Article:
if ( $file = get_post_meta( $post_id, '_wp_attached_file', true) ) {
        if ( ($uploads = wp_upload_dir()) && false === $uploads['error'] ) {
            if ( file_exists( $uploads['basedir'] .'/'. $file ) ) {
                return $url;
    return str_replace( WP_SITEURL, LIVE_SITEURL, $url );

This will work for uploaded media that is being served by WordPress’ standard image functions such as the_post_thumbnail() or wp_get_attachment_image().

The function my_wp_get_attachment_url() does the work, but will only be added if it is not the live site, as it will already have all the images.

The function then hooks into the WordPress filter wp_get_attachment_url, so for each time WordPress is serving an attachment url our function jumps in and checks if that attachment file exists in our site, and if not swaps out the site url with the live url.

Which synchronisation method do you use? How do you keep your WordPress environments aligned?

About Iain

I am a WordPress and PHP developer building my own plugins and working with Delicious Brains. I like to blog about things, especially WordPress.

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  • Thanks for this! I’ve been using method #4 and it works pretty well, but #5 is a good addition to my toolkit. Very clever technique 🙂

  • donkeyjong

    Interesting read! I’ve never worked on a project long enough to have the need to keep media in sync but they’re starting to appear in my workload so this came in the nick of time!

    What’s your favorite?

    • Currently it is #4, I use it a lot when a project is in its early stages, when the client is adding content/media to the staging site and I can keep my local in sync with it.

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  • To be honest #4 and #5 don’t feel like “synchronization” to me, as it’s basically still connected to the place the files are. I don’t have them over at the local testinstallation – and (more important maybe) i got no backup of the files. So RSync or FTP are the way to go, even if it might take some time to get the files physically over to the second installation.

    Also: If I understand that right the uploads remain on the server, so upload works only on one side of the system (the live site in your examples).

    On the other side: very good solution if you do “only” designing work on the site.

    • Andy

      This is a very good thing if you need to make a few changes and the live site has a 2GB uploads directory. You don’t want to wait all morning to download a bunch of files. That’s where .htaccess and filter method comes in handy.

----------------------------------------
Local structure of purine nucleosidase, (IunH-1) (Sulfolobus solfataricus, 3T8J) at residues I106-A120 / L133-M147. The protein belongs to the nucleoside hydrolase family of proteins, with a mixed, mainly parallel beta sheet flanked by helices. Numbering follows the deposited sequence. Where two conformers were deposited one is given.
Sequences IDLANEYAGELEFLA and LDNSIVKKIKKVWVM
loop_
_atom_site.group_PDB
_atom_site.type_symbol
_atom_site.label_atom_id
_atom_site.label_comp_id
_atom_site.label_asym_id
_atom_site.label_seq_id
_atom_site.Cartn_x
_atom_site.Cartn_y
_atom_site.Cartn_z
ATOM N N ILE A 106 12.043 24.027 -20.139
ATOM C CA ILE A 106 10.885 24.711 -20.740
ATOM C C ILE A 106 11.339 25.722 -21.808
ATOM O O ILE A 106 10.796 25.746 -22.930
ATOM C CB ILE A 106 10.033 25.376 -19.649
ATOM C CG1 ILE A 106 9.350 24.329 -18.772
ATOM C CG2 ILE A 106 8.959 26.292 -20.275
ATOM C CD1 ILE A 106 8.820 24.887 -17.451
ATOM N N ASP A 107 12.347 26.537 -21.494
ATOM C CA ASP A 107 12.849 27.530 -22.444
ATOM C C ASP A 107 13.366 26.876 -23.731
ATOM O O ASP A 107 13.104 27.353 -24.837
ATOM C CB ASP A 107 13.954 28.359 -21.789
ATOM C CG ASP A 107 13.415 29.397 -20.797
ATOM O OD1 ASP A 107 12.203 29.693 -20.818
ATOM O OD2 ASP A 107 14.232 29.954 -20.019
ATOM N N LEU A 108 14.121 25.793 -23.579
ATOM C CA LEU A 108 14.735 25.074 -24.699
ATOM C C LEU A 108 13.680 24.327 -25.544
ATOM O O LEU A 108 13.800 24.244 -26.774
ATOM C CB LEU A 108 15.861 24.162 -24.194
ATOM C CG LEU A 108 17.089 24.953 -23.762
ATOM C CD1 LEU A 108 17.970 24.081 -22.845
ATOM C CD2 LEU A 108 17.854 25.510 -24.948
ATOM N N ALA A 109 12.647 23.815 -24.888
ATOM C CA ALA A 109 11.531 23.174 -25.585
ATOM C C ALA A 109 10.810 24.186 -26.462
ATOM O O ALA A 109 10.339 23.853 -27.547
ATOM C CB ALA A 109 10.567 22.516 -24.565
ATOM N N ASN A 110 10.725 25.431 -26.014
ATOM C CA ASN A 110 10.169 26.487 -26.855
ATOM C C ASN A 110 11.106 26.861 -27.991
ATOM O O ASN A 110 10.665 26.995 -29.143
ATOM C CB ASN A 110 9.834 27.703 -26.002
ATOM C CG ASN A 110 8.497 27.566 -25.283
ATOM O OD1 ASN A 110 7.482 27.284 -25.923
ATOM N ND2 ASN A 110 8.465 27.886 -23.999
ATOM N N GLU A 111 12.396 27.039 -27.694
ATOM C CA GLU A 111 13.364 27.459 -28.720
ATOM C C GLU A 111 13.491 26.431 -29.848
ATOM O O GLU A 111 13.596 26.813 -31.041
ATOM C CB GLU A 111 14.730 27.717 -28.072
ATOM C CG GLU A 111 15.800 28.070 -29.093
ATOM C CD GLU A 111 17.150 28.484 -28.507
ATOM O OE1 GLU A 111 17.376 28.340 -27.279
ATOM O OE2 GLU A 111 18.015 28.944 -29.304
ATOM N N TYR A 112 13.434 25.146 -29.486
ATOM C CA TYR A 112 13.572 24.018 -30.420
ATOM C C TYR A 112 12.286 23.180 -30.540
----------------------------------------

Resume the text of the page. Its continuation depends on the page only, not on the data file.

• Christian Matthew

    I am confused… I am trying to do this function: I am using a load balanced server set with a Lamp setup on a WordPress site distribution. I have successfully place the database to a third standalone server and am looking to do the same with the “uploads” folder. Is there anyway to do this with the methods you are referring to? 4 looks awesome but I am unsure of what you are doing and why this would work and or solve my problem.

  • Christian Matthew

    found a solution… Unison… the very best way to get going… it is a master to master sync which can literally be done completely from one server no matter what happens on either side… Freaking awesome.

  • Jon Kensy

    I have a sort of different situation – I am using a load balancer in front of 3 web front ends for WordPress. I can put persistent connections on so I can log into /wp-admin and make posts, but when I install a plugin or add media the web frontends are out of sync from a file perspective. Database is good, since I run that on a remote MySQL server, but how can I sync web servers in a load balancer?

    • DevDonkey

      use a shared mounted storage location across all 3.

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  • Craig Berry

    Good roundup post. I just purchased the Media add-on for Migrate DB Pro, will be trying it out soon. I also just found out about ‘Uploads by Proxy’ (https://wordpress.org/plugins/uploads-by-proxy/) which appears to be a variation of #4 and #5 above – the local installation will pull media from the production site. Again, I haven’t tried it out yet, but it looks promising.

  • Ryan Taylor

    If you’re dealing with two wordpress installs, you can use

    define(‘UPLOADS’, “wp-content/other_uploads”);

    in your wp-config.php with a soft link from the command line

    ln -s /path/to/wordpress/source/uploads /path/to/local/new/folder/wp-content/other_uploads

    or alternatively just use the full path in wp-config.php

  • Love method 4. The only time it doesn’t work for me is if I add an image size and need to regenerate thumbnails. Any ideas how to get around that? I could always just add the image size on production and regenerate there, but ideally I’d be able to see how everything looks in development before deploying any of it to production.

    • At that point, might as well download all the images to dev and test there.

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  • Josh

    rsync all the way!